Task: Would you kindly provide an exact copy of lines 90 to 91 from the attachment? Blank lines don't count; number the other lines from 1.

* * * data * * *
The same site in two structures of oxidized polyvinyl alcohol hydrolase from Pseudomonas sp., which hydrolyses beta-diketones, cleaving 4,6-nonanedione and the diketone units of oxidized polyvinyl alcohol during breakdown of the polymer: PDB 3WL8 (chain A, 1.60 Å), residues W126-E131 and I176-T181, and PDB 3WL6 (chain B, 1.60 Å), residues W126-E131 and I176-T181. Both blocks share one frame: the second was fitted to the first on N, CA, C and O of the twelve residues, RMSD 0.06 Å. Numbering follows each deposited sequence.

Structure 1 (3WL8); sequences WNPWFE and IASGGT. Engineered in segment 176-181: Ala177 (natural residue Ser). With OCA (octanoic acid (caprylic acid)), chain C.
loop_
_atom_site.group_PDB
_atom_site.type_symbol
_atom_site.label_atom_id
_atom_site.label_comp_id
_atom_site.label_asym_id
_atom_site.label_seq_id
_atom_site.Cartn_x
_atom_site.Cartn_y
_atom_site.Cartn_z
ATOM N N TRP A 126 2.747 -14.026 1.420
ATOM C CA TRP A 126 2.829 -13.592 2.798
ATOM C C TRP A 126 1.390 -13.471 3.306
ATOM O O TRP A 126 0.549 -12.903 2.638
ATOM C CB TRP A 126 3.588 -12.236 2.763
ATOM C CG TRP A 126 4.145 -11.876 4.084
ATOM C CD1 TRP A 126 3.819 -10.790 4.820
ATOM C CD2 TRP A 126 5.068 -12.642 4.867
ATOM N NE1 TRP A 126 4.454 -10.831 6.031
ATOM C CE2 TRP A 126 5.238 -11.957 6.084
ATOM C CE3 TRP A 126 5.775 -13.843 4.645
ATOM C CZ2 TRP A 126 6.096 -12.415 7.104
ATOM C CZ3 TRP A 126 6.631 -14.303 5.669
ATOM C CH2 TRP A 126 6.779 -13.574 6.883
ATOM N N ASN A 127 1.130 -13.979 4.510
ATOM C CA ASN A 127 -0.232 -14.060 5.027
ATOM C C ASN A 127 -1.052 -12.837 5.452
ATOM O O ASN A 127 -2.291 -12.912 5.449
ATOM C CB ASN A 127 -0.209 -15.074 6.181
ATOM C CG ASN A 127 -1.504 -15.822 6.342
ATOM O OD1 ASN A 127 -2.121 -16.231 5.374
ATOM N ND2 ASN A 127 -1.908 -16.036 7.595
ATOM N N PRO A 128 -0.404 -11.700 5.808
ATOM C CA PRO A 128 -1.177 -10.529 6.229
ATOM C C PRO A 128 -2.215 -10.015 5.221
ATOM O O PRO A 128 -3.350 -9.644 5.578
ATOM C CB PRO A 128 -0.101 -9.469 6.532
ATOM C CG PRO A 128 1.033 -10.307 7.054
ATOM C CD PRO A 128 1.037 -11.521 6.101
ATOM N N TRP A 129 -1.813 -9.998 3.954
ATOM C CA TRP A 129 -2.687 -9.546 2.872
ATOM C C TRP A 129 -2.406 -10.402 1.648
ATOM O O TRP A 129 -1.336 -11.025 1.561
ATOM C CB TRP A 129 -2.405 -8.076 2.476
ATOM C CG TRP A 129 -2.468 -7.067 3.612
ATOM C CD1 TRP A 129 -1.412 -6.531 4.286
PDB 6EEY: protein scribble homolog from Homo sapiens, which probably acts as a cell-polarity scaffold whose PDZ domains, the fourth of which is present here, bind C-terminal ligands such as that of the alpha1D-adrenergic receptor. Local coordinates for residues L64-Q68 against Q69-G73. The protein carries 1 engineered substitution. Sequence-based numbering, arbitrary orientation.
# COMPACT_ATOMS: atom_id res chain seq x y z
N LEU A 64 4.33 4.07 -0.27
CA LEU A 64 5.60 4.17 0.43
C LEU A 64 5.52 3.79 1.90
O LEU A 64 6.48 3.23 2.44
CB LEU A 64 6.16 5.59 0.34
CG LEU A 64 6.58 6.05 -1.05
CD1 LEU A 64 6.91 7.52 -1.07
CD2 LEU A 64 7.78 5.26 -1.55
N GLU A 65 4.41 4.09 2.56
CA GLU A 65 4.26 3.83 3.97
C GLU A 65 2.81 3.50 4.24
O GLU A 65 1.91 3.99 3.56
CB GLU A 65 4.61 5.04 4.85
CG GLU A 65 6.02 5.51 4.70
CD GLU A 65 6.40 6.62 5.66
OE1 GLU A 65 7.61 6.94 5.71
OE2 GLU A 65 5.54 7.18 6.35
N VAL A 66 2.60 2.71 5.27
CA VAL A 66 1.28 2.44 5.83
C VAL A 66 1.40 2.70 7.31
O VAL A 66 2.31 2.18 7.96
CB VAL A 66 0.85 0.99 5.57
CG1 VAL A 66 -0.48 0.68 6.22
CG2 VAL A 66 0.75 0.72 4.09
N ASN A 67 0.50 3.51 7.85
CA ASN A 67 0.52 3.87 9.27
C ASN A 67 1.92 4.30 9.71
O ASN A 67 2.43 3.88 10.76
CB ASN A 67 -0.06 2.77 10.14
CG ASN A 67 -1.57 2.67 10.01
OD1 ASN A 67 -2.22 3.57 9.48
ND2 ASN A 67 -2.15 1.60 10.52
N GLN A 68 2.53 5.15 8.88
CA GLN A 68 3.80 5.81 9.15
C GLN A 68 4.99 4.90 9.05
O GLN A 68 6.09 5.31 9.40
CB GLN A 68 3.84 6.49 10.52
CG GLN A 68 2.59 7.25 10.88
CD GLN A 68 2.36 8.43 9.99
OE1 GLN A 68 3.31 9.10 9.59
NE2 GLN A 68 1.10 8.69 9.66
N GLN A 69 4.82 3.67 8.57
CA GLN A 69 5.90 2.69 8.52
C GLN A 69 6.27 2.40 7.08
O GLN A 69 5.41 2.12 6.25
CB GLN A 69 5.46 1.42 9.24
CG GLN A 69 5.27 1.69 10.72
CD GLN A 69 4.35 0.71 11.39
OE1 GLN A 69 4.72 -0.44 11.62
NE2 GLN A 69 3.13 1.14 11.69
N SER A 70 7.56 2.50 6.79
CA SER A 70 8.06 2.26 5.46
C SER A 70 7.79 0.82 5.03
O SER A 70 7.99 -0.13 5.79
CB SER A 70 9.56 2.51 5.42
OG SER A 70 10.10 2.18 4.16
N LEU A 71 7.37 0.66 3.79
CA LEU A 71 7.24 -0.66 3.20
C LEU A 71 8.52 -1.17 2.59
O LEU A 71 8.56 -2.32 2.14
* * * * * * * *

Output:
OE1 GLN A 68 3.31 9.10 9.59
NE2 GLN A 68 1.10 8.69 9.66